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My Favorite Slide: Why Five-Star Hospitals May Be More Closely Related to Five-Star Restaurants than Innate Quality

Blog Post · October 24, 2016

Five-Star Hospitals: CMS Star Ratings by the Socioeconomic Well-Being of U.S. Hospitals' Home ZIP Code (n = 4,336)

CMS Star Ratings by the Socioeconomic Well-Being of U.S. Hospitals’ Home ZIP Code (n = 4,336). Click To Enlarge.

Affluent areas are more likely to feature gourmet eateries. They’re also more likely to have hospitals that get four or five stars in the new Quality Rating System from the Centers for Medicare & Medicaid Services. Based on latent variable modeling of 64 quality measures, the rating system is intended to be the culinary equivalent of a reduction sauce, where multiple ingredients meld to create a rich flavor. Whether all of the nuanced dimensions of hospital quality can be reduced to a scale of one to five is subject to debate. However, any gourmand can attest that a good reduction sauce is about the right mix of ingredients and time. As it now stands, the star ratings system has neither.

The ingredients of the star ratings depend heavily on inputs that fail to account for the upstream social determinants of health that largely determine downstream health outcomes for patients from indigent communities, who rely on the nation’s safety-net hospitals for access to the entire continuum of care — primary to quaternary.

Using the star rating data provided by CMS, we evaluated the socioeconomic characteristics of hospitals’ home ZIP codes by the number of stars they’re awarded on the Hospital Compare website. This slide shows a portion of our findings. Evaluated by an area-level socioeconomic deprivation index that measures multiple factors such as education, poverty, unemployment, environment, and income, we found that one-star hospitals reside in ZIP codes that are nearly three rungs lower on the SES ladder than five-star hospitals. In fact, we found that the socioeconomic health of the hospital’s community grows exclusively with the number of stars awarded, and many of the one- and two-star hospitals are among the country’s elite academic medical centers that treat the most complex patients, who face both clinical and social comorbidities.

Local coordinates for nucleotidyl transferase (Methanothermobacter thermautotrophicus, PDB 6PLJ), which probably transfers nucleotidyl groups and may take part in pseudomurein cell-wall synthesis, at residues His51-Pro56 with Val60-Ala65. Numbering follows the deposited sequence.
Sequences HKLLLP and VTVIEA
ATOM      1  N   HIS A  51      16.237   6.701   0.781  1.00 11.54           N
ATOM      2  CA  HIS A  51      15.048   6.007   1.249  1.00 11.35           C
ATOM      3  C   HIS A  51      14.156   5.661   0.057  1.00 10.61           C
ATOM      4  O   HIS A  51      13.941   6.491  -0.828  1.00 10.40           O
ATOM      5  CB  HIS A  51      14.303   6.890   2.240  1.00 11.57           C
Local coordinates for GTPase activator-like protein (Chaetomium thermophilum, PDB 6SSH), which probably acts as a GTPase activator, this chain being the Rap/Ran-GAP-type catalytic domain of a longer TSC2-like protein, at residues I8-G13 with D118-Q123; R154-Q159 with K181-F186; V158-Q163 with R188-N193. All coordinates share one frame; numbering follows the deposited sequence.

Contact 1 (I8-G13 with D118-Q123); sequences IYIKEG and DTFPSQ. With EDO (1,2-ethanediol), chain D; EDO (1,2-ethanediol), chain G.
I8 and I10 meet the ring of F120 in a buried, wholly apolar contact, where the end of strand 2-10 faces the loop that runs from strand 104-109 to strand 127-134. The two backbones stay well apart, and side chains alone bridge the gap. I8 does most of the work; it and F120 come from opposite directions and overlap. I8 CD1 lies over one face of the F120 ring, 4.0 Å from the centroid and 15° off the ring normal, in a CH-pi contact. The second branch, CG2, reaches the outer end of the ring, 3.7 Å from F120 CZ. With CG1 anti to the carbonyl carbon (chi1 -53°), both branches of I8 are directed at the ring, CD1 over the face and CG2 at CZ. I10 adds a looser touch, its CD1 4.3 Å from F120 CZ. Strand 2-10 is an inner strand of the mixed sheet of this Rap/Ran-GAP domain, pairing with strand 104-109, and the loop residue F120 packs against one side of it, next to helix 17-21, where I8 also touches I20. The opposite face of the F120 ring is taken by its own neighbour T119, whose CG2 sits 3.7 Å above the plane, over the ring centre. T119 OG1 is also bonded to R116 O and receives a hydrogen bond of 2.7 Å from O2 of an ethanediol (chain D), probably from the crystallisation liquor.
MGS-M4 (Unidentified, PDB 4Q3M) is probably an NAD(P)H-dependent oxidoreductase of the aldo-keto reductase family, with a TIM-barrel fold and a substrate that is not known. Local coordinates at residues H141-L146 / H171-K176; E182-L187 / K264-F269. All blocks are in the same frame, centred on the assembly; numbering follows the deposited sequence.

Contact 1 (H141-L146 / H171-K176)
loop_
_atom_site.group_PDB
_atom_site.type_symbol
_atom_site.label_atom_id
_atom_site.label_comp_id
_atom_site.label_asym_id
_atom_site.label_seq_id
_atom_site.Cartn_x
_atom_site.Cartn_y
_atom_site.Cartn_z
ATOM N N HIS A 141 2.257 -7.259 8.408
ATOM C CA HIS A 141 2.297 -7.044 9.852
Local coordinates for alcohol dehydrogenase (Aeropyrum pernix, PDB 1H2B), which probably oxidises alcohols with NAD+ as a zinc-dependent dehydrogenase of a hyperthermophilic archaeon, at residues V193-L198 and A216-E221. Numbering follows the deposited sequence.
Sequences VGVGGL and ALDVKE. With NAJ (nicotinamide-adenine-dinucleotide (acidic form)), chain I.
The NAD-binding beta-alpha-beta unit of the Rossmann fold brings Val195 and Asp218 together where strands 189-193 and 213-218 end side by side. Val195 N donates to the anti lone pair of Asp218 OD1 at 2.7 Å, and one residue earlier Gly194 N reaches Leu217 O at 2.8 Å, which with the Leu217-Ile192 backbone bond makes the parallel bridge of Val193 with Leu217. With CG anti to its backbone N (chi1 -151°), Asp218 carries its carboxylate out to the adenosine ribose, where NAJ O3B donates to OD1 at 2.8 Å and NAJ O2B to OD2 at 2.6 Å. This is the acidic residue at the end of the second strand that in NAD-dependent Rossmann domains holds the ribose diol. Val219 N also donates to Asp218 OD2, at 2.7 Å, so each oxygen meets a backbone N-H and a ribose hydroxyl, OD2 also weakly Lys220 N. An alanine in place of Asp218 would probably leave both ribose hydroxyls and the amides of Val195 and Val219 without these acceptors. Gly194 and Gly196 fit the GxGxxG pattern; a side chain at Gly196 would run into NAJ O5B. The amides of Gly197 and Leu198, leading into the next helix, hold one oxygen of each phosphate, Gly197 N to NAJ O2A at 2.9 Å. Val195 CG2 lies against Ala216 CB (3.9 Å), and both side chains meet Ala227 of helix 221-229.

If CMS’ goal is to provide an accurate and digestible representation of overall hospital quality and value, it needs to rethink its star rating system. Before regulators try to make the reduction sauce, they need to correct the ingredients to ensure their patrons get the true flavor of quality.

 

This blog post originally appeared in NEJM Catalyst on October 20, 2016.


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